I Don't Belong Here.

a humor blog from the trenches of suburbia.

According to the Census Bureau, the average American spends six hours per day pursuing a hobby or leisure activity.

For me, it’s more like 24.

You see, my entire life has consisted of a series of phases. I’ll develop an interest in something, learn about it, and then spend every waking moment incorporating that thing into my life. It’s not enough for me to just do the hobby; I need to become the hobby.

I wear hobbies like personas, and these personas are constantly changing. I loved costumes as a kid; I’d spend all week walking around in my dad’s old Boy Scout uniform or wearing a plastic badge and aviators pretending to be a cop. Then, when something else caught my attention, I’d take that thing on with my full being.

The thing is, I didn’t grow out of this never-ending game of dress up. I’m almost 35 years old and I still do it. It’s embarrassing to admit, honestly, but people who have been close to me long enough know my secret.

“Ah, I see we’re in Hemingway mode today,” my wife will say when I come out of the bedroom wearing a linen fishing shirt and espadrilles, or “looks like I’m going to dinner with Lumberjack Sam” when I emerge wearing a Filson waxed jacket and Red Wing work boots.

As I’ve aged, the changes have become more subtle. Some hobbies stick — like hunting and writing — while others fall away after a brief and intense affair.

Here’s the Top 5 most hilarious phases of my adult life. If you knew me during these times, you probably saw them.

5 – Gym Rat (January 2007)

I didn’t have much going for me after I graduated from college. I couldn’t get a job as a newspaper reporter, so to make ends meet I worked as a guitar salesman in Rockville, Maryland. The pay was shit and the hours were long, and I spent most of my free time feeling awful about myself. I subsisted primarily on beef jerky, Hot Tamales, and Red Bull, and was down to about 145 pounds.

I decided I’d join the gym because it would give me something to do other than lying in bed watching The Notebook and moping.

Along with my three-month membership to Golds, I purchased two books: Weight Training For Dummies and Sly Moves – My Proven Program to Lose Weight, Build Strength, Gain Will Power and Live Your Dream. Yeah, that’s right. That second one is by Sylvester Stallone, because obviously my fitness icon is a fictional boxer with a learning disability.

I went to the gym every morning for two hours before work, but my obsession didn’t stop there. I jettisoned my beef jerky and Red Bull and ate grilled chicken, brown rice and broccoli for every meal. Every. Meal.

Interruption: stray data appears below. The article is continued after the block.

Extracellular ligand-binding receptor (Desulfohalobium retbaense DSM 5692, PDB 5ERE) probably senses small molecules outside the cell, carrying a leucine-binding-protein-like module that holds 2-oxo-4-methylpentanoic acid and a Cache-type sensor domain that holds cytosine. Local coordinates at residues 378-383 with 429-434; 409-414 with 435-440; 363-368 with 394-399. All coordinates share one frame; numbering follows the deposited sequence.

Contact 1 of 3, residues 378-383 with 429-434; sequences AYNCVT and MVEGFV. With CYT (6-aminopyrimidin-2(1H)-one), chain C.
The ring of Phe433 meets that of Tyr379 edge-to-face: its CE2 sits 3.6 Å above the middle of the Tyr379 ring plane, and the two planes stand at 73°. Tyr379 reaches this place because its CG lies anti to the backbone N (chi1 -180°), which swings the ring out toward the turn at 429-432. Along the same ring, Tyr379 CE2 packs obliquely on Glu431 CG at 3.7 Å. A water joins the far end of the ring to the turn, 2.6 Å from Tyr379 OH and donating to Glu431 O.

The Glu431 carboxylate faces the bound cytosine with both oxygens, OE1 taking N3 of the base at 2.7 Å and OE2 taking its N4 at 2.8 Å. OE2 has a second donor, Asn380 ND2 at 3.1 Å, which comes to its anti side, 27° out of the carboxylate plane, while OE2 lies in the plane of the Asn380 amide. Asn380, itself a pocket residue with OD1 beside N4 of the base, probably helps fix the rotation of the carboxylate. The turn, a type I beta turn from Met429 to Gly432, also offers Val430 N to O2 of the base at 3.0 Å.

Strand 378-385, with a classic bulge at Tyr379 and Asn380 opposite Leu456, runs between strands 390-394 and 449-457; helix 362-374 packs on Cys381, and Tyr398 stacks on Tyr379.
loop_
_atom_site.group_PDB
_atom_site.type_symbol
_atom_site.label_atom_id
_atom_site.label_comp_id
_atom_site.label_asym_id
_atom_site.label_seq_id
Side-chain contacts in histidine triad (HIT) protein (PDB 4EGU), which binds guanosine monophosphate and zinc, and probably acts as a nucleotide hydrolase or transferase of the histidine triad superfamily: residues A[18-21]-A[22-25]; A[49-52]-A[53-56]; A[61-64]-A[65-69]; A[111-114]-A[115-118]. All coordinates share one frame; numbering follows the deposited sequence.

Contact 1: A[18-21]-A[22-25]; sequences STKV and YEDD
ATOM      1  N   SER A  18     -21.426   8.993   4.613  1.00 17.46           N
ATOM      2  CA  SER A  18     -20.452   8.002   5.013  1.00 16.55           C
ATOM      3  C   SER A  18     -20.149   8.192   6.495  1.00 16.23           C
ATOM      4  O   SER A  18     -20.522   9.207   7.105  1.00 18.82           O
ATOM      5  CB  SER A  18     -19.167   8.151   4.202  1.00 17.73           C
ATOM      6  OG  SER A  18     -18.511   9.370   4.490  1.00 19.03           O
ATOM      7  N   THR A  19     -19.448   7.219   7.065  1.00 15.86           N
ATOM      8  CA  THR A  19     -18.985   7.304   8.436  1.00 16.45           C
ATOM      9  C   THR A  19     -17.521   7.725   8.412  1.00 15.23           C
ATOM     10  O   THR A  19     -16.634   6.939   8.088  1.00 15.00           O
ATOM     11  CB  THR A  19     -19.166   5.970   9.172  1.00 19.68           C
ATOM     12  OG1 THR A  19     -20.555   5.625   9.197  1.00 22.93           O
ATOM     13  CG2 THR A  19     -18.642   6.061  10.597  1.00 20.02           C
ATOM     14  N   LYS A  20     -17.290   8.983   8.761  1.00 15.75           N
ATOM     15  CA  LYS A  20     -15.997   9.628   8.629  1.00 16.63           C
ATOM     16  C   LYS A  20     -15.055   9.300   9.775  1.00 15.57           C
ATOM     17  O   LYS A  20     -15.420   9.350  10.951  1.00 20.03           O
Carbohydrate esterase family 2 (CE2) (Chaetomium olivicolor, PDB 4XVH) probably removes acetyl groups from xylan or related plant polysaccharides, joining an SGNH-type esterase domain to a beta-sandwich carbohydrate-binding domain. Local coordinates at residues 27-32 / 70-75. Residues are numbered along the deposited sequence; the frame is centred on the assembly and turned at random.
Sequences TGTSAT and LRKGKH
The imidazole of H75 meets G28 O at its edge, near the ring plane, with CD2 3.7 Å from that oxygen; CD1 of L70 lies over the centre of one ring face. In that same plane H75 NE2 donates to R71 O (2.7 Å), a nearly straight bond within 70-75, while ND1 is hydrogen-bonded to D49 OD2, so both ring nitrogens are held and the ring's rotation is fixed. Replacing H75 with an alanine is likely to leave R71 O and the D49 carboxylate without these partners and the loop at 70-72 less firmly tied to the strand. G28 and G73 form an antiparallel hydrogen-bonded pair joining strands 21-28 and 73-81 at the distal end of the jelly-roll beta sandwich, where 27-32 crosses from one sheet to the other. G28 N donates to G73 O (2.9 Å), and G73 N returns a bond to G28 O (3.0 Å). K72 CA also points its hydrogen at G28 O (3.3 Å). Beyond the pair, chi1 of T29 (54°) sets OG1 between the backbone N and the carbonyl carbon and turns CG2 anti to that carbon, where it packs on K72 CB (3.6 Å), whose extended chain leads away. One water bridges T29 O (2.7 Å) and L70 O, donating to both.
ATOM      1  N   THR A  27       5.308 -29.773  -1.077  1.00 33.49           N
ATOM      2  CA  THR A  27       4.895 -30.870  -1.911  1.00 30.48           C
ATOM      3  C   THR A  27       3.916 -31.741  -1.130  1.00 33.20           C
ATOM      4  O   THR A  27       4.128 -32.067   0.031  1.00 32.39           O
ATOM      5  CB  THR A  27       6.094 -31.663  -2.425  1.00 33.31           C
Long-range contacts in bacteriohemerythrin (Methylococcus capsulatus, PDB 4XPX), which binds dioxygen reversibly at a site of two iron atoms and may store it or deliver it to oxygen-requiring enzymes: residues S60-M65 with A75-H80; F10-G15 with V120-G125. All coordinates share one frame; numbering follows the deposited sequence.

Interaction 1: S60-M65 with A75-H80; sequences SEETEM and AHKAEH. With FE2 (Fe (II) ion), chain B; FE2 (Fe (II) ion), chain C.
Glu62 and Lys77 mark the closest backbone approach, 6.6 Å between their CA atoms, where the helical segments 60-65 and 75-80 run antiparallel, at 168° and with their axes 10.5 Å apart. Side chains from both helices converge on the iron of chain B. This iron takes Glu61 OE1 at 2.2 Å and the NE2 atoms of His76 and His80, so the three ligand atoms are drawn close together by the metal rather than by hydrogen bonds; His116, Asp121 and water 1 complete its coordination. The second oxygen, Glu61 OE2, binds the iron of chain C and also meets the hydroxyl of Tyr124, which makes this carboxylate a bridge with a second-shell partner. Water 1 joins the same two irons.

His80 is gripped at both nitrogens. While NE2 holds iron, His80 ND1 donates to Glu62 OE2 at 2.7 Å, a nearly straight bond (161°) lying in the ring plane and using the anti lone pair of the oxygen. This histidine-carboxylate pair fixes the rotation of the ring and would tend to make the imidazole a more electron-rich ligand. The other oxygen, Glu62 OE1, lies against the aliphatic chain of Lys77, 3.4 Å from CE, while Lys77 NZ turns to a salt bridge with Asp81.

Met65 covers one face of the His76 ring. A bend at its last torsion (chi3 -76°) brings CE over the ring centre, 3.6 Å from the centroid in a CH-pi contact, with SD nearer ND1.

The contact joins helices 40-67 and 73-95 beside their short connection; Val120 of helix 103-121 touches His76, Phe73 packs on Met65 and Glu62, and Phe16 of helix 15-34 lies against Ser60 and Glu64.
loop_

I also spent a buttload of money at GNC buying supplements: Muscle Milk protein shakes, some pre-workout called Red Line that made me feel like I could tear apart steel girders with my bare hands, and of course, Creatine. I knew absolutely nothing about Creatine other than it tasted like shit and it helped Mark McGuire hit home runs. But I didn’t have to adhere to MLB drug policies, so why not?

Even when I wasn’t at the gym, I’d exercise whenever I could, stopping in the middle of a conversation to rip off 30 push ups or doing squats on my lunch break. I carried around a 25 lb dumbbell with me so I could do curls during down time, the way I carry a book with me now.

All of this stuff worked. In two months, I gained 20 pounds of muscle and was in what continues to be the best shape of my life.

But a 15-hour-per-week gym routine isn’t sustainable in the long run, and I burnt out pretty fast. When it came time to renew my three-month membership, I let it expire. By then, I’d already moved on to another thing to distract me from my miserable life.

I’ve tried the gym again since, but have realized I much prefer watching Rocky to actually working out.

4 – Vegan (August – September 2017)

Let me make one thing clear: I love meat. I love all manner of meat. But you know what I love more than meat?


For the longest time, I couldn’t imagine a meal that wasn’t slathered in some form of cheese; shredded, sliced, or canned. A favorite afternoon snack was a plate of Goldfish crackers topped with melted cheddar.

But all that cheese, combined with a slowing metabolism and a new job with unlimited access to craft beer, started to make me feel awful. I decided I needed to make a change and give my digestive system a break.

Did I cut back on the fatty foods, incorporate more fruits and veggies and develop a more balanced diet?

Hell no. I swung the complete other way. I went vegan.

I have to say, it really wasn’t that bad. I solicited advice on recipes and meatless alternatives from my vegan brethren and managed to avoid all meat and dairy products for a full four weeks. The only thing I couldn’t manage to choke down was slices of tofu, the consistency of which is so slimy and spongy it left me reaching for a block of Kraft Singles.

My veganism came to an abrupt end the weekend of Labor Day when I attended my friend’s annual barbecue contest. I tried for a few hours to remain vigilant, but the intoxicating scent of a dozen smoked pork butts proved to be too tempting. I caved like a copper mine in Chile.

I haven’t completely turned my back on meatless products. I’m very much looking forward to the day more fast food joints will offer Impossible burgers on their menu. But best believe I’ll be ordering one with two big ol’ slices of cheese on it.

3 – Fixed Gear Bike Hipster (April 2007)

Remember how I said I abandoned my gym rat phase because I’d moved on to other interests? That alluring mistress was the sexy frame of the fixed-gear bicycle.

Fixies came into vogue in the mid-aughts among the urban hipster set, who’d use these absurd death machines to traverse the streets of Brooklyn and Richmond. I’m told they provide some sort of advantage over free wheel bikes, but I still have absolutely no idea what that advantage is.

I bought a used fixie from my friend Chris on a whim because he needed money. It was a rickety piece of shit, but it was painted baby blue and looked cool as hell.

I had no idea what I was getting into, other than the fact that cool kids were riding this specific kind of bike. I learned pretty quickly that fixies turned the phrase “like riding a bike” into an ironic simile of death.

For the unaccustomed, a fixie is a bicycle whose propulsion mechanism (the chain and sprockets) are “fixed” to the rear wheel. Unlike a free wheel bicycle, which is the kind you have rusting in your garage right now, a fixie’s rear wheel only turns when the pedals are turning.

“Where’re the brakes?” I asked Chris when he wheeled out my new toy.

“You don’t need brakes,” he said. “Brakes are lame.”

“I don’t understand. How do you stop?”

“You just pedal slower.”

Duh, of course. Pedal slower. Why didn’t I think of that?

The whole no brakes thing didn’t seem like a big deal until I rode around the neighborhood and tried to coast down a hill for the first time. The pedals bucked beneath me and slapped me in the shins. And then I veered off the road, slammed into the curb, and flew over the handlebars.